After nearly four years of amendments and negotiations, the European Parliament, Council of the European Union and European Commission reached a political agreement on the proposed General Data Protection Regulation (GDPR) on December 15, 2015. Pending a legal-linguistic review of the texts and final votes from  the European Parliament and Council, the GDPR will be published in the Official Journal of the European Union and will take effect two years after such publication (expected Spring 2018).  This will change not only how Europe regulates personal data but how we as a global society regulate the Internet.

Additionally, the GDPR introduces significant penalties for breaches of the GDPR: up to 4 percent of an entity’s total worldwide annual revenue.  Penalties will apply to all data processing by an establishment in Europe, regardless of where that processing takes place.  If an entity is established outside of Europe, the GDPR will apply to that entity if the entity is (1) offering goods or services in Europe (including free services); or (2) monitoring behavior in Europe.  Monitoring behavior may be broadly applied to include ordinary web analytics on any website, thereby bringing many websites potentially within the scope of the GDPR.

Other notable changes include the following:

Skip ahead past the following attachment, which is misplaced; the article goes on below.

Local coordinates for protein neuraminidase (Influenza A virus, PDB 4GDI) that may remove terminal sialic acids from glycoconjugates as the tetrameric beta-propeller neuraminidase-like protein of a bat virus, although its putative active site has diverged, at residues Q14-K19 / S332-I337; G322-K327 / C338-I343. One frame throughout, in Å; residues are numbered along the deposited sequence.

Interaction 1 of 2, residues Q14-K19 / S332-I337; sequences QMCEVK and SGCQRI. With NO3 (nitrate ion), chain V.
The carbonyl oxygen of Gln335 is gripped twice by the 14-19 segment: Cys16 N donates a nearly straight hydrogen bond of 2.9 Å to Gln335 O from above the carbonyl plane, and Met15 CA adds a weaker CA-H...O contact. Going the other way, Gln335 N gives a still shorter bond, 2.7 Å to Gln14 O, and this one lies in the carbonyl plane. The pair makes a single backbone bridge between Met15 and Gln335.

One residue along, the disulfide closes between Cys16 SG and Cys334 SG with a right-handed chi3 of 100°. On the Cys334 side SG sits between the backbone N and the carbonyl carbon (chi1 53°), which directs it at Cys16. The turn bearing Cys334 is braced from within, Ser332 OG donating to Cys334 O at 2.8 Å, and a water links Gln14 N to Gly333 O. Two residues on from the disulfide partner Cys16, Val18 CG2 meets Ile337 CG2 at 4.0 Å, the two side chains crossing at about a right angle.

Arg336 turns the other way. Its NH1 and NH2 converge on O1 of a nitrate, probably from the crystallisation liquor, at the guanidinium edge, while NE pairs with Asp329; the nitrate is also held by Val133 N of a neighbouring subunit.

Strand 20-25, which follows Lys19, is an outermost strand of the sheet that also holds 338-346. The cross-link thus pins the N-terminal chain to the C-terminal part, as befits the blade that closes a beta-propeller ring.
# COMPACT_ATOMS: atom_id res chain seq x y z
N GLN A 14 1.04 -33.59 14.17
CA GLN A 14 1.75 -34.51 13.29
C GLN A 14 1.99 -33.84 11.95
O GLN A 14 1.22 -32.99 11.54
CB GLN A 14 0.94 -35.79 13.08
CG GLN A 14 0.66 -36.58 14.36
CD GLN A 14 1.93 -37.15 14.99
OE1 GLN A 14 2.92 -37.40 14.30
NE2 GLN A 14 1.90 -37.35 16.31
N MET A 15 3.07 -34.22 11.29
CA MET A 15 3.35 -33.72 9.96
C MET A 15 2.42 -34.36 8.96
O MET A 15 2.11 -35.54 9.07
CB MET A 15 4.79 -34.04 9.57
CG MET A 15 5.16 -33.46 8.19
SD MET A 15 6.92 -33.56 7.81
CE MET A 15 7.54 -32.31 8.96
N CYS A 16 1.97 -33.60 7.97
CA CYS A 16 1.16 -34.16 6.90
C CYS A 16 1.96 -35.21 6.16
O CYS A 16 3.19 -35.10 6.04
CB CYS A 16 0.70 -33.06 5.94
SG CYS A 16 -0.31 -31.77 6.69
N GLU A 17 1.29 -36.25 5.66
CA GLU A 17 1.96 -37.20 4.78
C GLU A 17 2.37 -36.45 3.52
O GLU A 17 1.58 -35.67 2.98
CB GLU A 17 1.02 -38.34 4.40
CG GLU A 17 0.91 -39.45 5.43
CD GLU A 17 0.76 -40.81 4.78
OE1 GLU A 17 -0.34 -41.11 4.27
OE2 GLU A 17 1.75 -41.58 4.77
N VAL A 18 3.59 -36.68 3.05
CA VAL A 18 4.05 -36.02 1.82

• Harmonized Law.  As a legal instrument, a “regulation” has direct effect—meaning that each Member State will have the same law leading to greater harmonization among the Member States in the area of data protection and privacy.  However, there is still a possibility that Member States interpret provisions differently and there is a risk that some Member States may pass additional, supplemental legislation where permitted under the GDPR.
  • Broad Definition of Personal Data.  The definition of personal data is expanding to clearly include online identifiers such as IP addresses and cookie identifiers, which greatly increases regulation of the Internet.
  • Two Kinds of Consent.  As a legal basis, any processing based on consent must be freely given, specific, informed and based on unambiguous indication of an individual’s wishes.  In addition, processing relating to special categories of personal data, (e.g., race, religion, political opinion, health, etc.), profiling and data transfers require explicit consent.  Moreover, the entity obtaining consent has an affirmative obligation to prove that consent was properly obtained if such consent is challenged.